How will the software makers respond, if at all, to this? How about, can I have push button energy star rating on my building please? Brief search turns up Melon Power, which coordinates electricity usage and your submission to Energy Star Portfolio Builder. I have not tested it but yes, we want an app for that! Not buried in the subscription pack of Green Building Studio. Fact is, could be a wonderful Lead Generation Tool. Fact is, all these companies Autodesk in particular buy these companies and stuff them into their AEC package, so although the price might stay the same, you are getting more ‘value’ per install because of everything else that’s stuffed into it. But software usage, cost per seat, software as a service? That’s a rant for another day.
For now, there’s a new law of the land in California, and if it’s like the weather, it starts on the west side, and moves east.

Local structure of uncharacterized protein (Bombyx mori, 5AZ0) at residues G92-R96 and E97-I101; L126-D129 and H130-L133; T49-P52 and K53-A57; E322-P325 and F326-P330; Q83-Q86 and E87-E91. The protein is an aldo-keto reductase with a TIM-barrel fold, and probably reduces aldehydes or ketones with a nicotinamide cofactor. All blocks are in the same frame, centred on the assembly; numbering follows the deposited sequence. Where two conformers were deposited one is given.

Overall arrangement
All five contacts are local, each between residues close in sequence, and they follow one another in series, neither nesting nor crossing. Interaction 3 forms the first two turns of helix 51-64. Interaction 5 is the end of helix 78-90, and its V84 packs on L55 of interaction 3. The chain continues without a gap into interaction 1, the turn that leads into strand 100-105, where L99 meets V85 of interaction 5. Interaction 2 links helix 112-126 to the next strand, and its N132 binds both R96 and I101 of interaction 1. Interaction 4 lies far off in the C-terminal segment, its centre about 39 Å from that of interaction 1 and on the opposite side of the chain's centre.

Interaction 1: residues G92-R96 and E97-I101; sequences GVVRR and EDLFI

Signed in 2004, mandatory in 2011 Executive Order S-20-04 set in motion a whole new set of building codes to reduce energy purchases by 20% by 2015. I included section 1 and 2 in their entirety below.
1. That the state commit to aggressive action to reduce state building electricity usage by retrofitting, building and operating the most energy and resource efficient buildings by taking all cost-effective measures described in the Green Building Action Plan for facilities owned, funded or leased by the state and to encourage cities, counties and schools to do the same.